Posts Tagged ‘ Enterprise Library ’

Learning PostSharp

AOP from the Trenches

Aspect Oriented Programming feels alot like applying style sheets to a web site. Changing your ‘aspects’ will change the way your program works without having to make any changes to your code.

A few months ago I saw a great demo on PostSharp by Omar Besiso and I remember thinking, must ‘check that out someday‘.

Well amazingly, someday just rolled around and I started looking at PostSharp more closely and see if it could help me. My project needs logging and exception handling to be added so we are using the enterprise library blocks and I was keen to see how PostSharp might make my life easier.

The documentation on PostSharp is good but it’s a bit thin on best practice examples and little ‘gotchas’ so this blog entry is just a little collection things I am learning along the way…note that I am completely new to Aspect Oriented programming so please correct me if I say somethings really stupid or ignorant 🙂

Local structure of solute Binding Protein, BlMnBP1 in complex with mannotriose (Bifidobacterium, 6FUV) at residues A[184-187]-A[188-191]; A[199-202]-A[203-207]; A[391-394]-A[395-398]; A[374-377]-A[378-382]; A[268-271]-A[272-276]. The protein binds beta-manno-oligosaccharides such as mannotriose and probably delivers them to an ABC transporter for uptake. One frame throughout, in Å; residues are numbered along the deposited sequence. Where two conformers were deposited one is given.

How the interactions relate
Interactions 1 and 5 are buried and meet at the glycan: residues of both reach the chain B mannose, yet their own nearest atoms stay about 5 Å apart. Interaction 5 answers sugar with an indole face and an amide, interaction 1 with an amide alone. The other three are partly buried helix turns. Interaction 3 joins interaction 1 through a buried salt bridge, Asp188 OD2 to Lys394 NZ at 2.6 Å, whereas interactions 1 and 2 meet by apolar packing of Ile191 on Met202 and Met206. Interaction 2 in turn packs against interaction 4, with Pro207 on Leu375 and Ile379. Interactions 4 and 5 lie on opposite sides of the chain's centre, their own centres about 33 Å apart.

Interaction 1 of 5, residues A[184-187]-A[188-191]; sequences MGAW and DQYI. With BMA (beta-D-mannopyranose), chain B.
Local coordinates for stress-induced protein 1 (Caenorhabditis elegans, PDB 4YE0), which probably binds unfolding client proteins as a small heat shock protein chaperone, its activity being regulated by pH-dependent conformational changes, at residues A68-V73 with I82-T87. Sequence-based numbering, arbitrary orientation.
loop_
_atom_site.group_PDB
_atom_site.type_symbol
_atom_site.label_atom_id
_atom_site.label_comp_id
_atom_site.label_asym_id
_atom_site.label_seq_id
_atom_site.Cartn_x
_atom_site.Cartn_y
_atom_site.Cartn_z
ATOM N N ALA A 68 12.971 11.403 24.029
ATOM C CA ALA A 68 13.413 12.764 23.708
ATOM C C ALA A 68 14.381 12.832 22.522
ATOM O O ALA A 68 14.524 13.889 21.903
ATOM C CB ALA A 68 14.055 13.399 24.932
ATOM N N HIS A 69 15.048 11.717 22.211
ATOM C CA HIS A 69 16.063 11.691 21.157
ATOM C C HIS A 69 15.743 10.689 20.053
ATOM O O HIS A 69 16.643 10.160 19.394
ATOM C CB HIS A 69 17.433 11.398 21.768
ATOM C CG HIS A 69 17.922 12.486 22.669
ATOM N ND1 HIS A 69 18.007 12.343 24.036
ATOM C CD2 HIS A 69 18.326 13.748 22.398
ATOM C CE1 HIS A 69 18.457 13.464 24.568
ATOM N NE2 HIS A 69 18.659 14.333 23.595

There are also a couple of good articles on CodeProject to help you get started.

1. Restart Visual Studio

So I installed PostSharp, followed the quickstart sample exactly, compiled…didn’t seem to do anything. Ok so open up Reflector, did it actual make any changes? Nope.

After scrounging around the documentation for a while and trying various things to figure out what I was doing wrong I finally went back to the website ‘getting started’ section and in step two it clearly says ‘restart visual studio’.

Of course! Did that…all works.

And how good is this….I tweeted a hotip to restart VS after installing PS and within an hour I got message from Gael Fraiteur (the author) saying he’d raised a bug to warn users to restart VS after installing!

2. Don’t Try/Catch

These next few points all relate to handling exceptions with Aspects.

Let’s say you add this attribute to a method (and you’ve set them up properly):

[MyExceptionHandlerAspect(“MyExceptionPolicy”)]
public void MyMethod()
{
try
{
// exception happens here
}
catch(Exception ex) {// do something with the error
}
}

If you then do a try/catch like I have in the method then that try/catch takes over and the Aspect no longer ‘handles’ the exception. Which is good I think, you want to be able to ‘override’ what the aspect does in some instances. It feels a bit strange though, NOT wrapping a potentially naughty bit of code in a try/catch block, you have to have faith that the aspect will do its job.